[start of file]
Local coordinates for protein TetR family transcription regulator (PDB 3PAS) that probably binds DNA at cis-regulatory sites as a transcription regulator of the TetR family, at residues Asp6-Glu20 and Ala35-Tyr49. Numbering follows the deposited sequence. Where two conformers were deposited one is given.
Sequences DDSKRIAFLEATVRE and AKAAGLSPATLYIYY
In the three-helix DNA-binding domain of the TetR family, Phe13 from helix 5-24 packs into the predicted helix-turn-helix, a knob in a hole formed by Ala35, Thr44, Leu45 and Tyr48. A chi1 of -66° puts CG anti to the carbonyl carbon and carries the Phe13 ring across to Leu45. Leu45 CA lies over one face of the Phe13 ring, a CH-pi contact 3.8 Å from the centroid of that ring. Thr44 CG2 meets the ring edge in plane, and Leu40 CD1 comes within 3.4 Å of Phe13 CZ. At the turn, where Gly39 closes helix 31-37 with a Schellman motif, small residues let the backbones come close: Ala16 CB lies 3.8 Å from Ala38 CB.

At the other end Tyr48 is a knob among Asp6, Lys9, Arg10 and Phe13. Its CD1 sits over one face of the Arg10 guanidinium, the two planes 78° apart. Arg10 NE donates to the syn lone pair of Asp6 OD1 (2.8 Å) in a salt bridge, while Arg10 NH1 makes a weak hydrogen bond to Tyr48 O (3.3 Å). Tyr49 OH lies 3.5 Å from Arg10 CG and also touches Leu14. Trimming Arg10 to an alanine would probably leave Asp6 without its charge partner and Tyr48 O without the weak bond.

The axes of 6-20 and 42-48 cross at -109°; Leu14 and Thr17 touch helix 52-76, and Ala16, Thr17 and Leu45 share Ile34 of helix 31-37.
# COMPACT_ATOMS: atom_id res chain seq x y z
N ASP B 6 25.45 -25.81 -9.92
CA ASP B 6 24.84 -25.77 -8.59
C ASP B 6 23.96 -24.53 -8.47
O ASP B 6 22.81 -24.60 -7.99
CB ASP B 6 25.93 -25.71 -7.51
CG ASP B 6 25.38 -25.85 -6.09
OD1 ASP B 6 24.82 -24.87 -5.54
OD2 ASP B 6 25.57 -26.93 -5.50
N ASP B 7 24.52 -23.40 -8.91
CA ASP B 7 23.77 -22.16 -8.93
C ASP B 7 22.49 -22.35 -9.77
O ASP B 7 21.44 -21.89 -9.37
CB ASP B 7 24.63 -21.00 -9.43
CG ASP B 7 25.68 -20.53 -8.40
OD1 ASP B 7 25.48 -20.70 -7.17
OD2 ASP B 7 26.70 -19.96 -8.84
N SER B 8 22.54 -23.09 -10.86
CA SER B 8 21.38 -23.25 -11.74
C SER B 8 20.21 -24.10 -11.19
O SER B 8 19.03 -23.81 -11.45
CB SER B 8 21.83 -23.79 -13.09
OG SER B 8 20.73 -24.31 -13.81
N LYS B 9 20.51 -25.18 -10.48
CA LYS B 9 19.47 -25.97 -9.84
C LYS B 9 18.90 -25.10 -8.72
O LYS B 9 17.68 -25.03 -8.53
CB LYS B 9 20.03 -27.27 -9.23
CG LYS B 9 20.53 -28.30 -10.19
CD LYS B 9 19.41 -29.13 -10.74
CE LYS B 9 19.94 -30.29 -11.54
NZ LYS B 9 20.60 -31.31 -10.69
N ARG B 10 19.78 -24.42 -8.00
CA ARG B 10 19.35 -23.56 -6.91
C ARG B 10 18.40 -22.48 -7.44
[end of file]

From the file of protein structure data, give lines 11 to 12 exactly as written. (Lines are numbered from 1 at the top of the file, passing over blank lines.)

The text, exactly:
CB ASP B 6 25.93 -25.71 -7.51
CG ASP B 6 25.38 -25.85 -6.09